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Apple has added a Lockdown Mode to iOS 16 in an effort to prevent hackers.

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Developers received a third beta update this week, bringing us even closer to the public beta release of Apple’s much-anticipated iOS 16. And many experts are still impressed with what they’ve seen so far. For example, users will soon be able to modify or unsend a message after it has been sent. Users will also receive a new lock screen and other critical software improvements revealed by Apple at its Worldwide Developers Conference last month.

On Wednesday, Apple launched Lockdown Mode, a new security feature for the iPhone, iPad, and Mac designed to protect users from unauthorised access and spyware. Apple describes the upcoming feature as “an extreme, optional defence for the extremely tiny percentage of people who suffer grave, targeted threats to their digital security.”

Understanding about Lockdown Mode

Apple claims that Lockdown Mode is designed for iPhone and Mac consumers who fear falling prey to cyber threats coordinated by “private organizations building state-sponsored mercenary spyware.” Users who want to increase the security of their iOS and macOS devices should be aware of the daily drawbacks, which include significant restrictions on using Apple services, accessing the web, communicating and texting. Since most wired connections and configuration profiles are prohibited, activating Lockdown Mode on devices set up for enterprise use may present even more challenges.

Apple service restrictions

A lot of applications, websites, and common feature functions are significantly restricted while in Lockdown Mode. For example, in the Messages app, all attachments except photos are restricted, and link previews are completely barred.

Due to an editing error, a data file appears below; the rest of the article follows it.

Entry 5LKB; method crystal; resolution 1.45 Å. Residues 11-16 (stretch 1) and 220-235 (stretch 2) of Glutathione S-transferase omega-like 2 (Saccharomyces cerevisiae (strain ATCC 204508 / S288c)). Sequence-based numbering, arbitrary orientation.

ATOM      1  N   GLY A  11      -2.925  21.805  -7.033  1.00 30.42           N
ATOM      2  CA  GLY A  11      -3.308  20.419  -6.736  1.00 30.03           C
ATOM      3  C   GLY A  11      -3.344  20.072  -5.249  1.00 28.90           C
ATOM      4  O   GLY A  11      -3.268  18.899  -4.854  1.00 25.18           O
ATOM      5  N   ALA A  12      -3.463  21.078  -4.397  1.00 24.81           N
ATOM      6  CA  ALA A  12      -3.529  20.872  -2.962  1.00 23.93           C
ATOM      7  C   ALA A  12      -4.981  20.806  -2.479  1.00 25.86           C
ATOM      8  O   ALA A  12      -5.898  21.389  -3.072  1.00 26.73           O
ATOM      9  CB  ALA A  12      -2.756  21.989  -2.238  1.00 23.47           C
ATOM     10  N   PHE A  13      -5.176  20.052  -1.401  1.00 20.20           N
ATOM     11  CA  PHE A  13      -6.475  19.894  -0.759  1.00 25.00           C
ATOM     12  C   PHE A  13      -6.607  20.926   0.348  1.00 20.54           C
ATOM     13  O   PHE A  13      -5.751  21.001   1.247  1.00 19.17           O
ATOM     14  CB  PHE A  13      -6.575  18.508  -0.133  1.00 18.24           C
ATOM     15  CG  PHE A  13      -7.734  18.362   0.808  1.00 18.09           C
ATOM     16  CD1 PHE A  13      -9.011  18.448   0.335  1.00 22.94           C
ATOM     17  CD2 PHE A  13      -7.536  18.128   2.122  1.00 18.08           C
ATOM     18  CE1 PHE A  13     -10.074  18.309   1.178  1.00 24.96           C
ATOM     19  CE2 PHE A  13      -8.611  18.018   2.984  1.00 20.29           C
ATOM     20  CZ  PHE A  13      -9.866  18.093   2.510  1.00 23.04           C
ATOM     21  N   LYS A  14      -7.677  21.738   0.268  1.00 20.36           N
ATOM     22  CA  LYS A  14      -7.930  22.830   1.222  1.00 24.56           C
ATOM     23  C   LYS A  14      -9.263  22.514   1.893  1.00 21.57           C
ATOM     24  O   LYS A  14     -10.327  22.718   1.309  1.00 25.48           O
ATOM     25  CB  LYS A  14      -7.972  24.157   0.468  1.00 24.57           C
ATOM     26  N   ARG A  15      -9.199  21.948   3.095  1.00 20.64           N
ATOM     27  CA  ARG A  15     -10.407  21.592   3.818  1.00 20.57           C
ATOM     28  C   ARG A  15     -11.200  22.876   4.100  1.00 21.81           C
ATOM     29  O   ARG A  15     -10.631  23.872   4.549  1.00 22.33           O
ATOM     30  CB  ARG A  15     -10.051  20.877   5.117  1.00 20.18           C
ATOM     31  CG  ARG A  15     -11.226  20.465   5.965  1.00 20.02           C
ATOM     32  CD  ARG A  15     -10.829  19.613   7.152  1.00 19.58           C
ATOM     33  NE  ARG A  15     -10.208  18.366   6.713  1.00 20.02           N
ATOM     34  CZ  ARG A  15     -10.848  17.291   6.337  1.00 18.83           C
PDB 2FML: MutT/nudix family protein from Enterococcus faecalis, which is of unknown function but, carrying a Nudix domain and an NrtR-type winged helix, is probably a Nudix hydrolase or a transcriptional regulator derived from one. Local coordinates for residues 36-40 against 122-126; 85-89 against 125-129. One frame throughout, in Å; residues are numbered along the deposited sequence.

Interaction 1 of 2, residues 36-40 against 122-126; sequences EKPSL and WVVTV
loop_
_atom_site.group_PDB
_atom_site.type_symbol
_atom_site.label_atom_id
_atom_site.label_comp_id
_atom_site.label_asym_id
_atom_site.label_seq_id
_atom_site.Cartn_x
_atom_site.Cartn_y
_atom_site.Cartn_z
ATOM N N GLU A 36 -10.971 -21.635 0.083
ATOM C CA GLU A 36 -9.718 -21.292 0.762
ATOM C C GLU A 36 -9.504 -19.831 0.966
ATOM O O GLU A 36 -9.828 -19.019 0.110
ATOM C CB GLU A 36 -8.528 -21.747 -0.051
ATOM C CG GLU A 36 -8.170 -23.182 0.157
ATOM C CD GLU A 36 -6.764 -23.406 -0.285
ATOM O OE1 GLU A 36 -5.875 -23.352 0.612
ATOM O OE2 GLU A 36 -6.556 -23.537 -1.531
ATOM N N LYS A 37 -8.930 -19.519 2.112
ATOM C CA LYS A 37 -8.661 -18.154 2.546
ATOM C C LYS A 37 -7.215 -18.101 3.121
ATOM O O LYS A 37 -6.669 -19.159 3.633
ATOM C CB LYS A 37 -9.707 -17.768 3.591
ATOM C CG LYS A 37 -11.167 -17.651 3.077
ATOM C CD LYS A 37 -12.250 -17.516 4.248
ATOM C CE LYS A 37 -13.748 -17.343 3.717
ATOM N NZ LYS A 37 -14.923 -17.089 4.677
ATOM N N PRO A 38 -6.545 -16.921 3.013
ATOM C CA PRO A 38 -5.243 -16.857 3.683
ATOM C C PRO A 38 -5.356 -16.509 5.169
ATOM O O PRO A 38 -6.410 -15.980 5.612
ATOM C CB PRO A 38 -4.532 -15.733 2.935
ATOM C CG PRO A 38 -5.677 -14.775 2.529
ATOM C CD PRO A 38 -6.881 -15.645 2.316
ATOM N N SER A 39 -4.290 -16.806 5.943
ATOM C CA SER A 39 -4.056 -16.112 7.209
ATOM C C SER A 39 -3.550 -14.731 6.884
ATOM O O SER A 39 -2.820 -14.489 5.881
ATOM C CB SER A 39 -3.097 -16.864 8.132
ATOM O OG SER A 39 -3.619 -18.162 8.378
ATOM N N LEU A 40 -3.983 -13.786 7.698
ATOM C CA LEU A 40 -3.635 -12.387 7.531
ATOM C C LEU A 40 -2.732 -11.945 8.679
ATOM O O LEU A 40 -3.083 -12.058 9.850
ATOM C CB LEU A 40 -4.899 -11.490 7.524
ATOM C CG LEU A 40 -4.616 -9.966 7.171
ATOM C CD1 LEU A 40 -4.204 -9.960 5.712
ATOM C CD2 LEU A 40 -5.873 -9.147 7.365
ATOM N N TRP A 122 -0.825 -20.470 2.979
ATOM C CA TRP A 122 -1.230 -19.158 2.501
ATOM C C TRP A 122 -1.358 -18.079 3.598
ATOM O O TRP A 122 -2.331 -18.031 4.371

Service requests and invitations from Apple apps, like FaceTime, are blocked if the user hasn’t already called or requested something from the app that sent them. When Safari or other WebKit-based browsers are used to browse the web, JavaScript compilation and just-in-time (JIT) technologies are turned off on websites that the user has not “whitelisted.”

Cutting the wires and setting up the profiles

Lockdown Mode stops iPhones, iPads, and Macs from recognizing or receiving wired connections that come with computer accessories when they are locked. Also, while Lockdown Mode is on, configuration profiles cannot be installed, and devices cannot sign up for mobile device management (MDM).

Enabling Lockdown Mode

To activate Lockdown Mode on an iPhone or iPad, go to the Settings app and scroll down to the “Privacy and Security” section. Scroll down again to uncover the “Lockdown Mode” button beneath the “SECURITY” title. Under the disclaimer dialog, tap the button and select “Turn On Lockdown Mode.”

To enable Lockdown Mode on a Mac running macOS Ventura, open the “System Settings” app and scroll down to the “Privacy and Security” option. Scroll to the bottom of the Privacy and Security menu and select the “Turn On” button under the Lockdown Mode header.

Apple’s head of security engineering and architecture, Ivan Krsti, said in a statement, “Lockdown Mode is a breakthrough capability that demonstrates our ongoing commitment to protecting consumers from even the rarest, most sophisticated assaults.”

“While the great majority of users will never be victims of highly targeted cyberattacks, we will work relentlessly to protect those who are.”

“This involves continuing to construct specific defenses for these users, as well as helping researchers and organizations around the world that are performing incredibly important work in exposing the mercenary corporations responsible for these digital attacks.”

Apple stated that the new capability will provide an extreme, optional level of security for the extremely small number of users who may be targeted by malware due to their identity.

On top of that, Apple announced it would provide up to US$2mil (RM8.85mil) in rewards for security issues discovered in Lockdown Mode, increasing the security bounties it offers to researchers who discover vulnerabilities in Lockdown Mode.

Furthermore, the tech giant said it was giving a US$10mil (RM44.27mil) grant to help organizations that investigate, expose, and stop cyberattacks and more targeted spyware attacks. The funding will go to the Dignity and Justice Fund, which was founded and is advised by the Ford Foundation, an organization dedicated to advancing equity around the world.